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xii, 292 p. : ill.
  • pt. 1. Justifying sustainability
  • pt. 2. Characterizing sustainability
  • pt. 3. Indicating sustainability.
xix, 202 p. : ill. ; 25 cm.
  • Introduction.- Motivating Examples.- Decision-Theoretic Framework.- Belief Operators.- Basic Characterizations.- Relaxing Completeness.- Backward Induction.- Sequentiality.- Quasi-Perfectness.- Properness.- Capturing Forward Induction Through Full Permissibility.- Applying Full Permissibility To Extensive Games.
  • (source: Nielsen Book Data)9780387262352 20160528
"The Consistent Preferences Approach to Deductive Reasoning in Games" presents, applies, and synthesizes what my co-authors and I have called the 'consistent preferences' approach to deductive reasoning in games. Briefly described, this means that the object of the analysis is the ranking by each player of his own strategies, rather than his choice. The ranking can be required to be consistent (in different senses) with his beliefs about the opponent's ranking of her strategies. This can be contrasted to the usual 'rational choice' approach where a player's strategy choice is (in different senses) rational given his beliefs about the opponent's strategy choice. Our approach has turned out to be fruitful for providing epistemic conditions for backward and forward induction, and for defining or characterizing concepts like proper, quasi-perfect and sequential rationalizability. It also facilitates the integration of game theory and epistemic analysis with the underlying decision-theoretic foundation.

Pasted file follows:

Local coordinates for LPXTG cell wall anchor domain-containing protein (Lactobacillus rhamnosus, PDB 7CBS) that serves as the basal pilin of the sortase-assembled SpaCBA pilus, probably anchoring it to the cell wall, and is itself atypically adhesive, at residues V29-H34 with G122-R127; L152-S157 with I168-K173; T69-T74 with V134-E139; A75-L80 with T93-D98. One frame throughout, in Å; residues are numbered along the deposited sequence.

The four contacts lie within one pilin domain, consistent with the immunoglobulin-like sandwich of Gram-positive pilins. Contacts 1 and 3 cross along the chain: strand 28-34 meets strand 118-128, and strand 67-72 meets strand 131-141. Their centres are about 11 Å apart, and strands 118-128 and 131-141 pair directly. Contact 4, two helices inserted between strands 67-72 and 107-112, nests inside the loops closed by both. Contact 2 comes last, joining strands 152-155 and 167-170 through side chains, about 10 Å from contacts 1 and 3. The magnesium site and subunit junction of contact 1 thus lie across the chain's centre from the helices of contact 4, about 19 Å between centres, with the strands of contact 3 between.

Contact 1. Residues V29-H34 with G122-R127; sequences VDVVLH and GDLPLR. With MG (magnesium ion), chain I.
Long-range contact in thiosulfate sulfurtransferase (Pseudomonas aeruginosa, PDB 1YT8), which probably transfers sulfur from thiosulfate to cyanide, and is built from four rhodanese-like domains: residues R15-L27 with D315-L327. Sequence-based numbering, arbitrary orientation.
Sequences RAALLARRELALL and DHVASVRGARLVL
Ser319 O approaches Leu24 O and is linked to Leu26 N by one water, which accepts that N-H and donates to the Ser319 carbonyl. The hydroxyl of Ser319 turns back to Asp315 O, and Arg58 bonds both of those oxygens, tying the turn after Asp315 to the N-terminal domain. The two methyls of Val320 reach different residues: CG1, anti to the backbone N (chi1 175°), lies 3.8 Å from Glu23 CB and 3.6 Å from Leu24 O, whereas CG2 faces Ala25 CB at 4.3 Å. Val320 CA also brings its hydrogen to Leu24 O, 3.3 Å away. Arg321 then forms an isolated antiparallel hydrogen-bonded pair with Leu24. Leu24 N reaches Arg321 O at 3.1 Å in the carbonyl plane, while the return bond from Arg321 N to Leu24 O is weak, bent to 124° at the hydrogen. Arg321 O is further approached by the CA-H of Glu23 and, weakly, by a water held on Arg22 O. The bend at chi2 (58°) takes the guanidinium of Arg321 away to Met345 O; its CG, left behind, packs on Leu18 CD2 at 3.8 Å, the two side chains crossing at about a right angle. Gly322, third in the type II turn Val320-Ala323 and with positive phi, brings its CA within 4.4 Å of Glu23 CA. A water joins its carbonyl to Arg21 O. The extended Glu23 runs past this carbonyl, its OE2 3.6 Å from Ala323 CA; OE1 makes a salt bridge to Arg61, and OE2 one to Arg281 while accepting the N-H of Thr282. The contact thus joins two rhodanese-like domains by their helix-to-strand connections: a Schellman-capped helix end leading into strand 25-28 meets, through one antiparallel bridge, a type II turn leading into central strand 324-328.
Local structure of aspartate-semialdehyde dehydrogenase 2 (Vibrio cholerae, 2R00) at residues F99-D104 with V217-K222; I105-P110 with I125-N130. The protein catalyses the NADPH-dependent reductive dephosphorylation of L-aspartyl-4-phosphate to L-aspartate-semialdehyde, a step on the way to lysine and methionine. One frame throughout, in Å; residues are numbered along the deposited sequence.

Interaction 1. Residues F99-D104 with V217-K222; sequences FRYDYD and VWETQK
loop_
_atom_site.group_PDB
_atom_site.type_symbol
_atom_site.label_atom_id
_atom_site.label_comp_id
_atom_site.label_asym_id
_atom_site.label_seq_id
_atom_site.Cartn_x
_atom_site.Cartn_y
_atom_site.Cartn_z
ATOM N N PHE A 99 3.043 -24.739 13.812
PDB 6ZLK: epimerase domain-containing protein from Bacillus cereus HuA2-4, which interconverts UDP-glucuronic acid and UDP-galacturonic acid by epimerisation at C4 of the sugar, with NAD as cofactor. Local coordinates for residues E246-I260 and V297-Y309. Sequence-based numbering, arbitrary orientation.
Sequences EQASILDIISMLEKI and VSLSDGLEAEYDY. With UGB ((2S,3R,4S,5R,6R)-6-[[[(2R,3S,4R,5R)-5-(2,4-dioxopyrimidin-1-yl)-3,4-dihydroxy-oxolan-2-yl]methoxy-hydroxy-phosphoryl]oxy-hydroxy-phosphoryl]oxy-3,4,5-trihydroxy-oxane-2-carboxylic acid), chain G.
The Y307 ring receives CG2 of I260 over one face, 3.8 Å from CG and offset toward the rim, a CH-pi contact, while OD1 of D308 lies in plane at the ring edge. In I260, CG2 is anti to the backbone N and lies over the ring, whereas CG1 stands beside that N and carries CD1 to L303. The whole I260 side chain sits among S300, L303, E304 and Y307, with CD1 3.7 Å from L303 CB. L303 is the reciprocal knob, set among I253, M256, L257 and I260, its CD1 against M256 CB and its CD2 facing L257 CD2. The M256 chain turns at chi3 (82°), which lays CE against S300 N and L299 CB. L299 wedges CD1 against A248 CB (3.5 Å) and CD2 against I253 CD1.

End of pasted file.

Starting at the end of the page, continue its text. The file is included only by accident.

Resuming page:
(source: Nielsen Book Data)9780387262352 20160528
Green Library
Earth Sciences Library (Branner)


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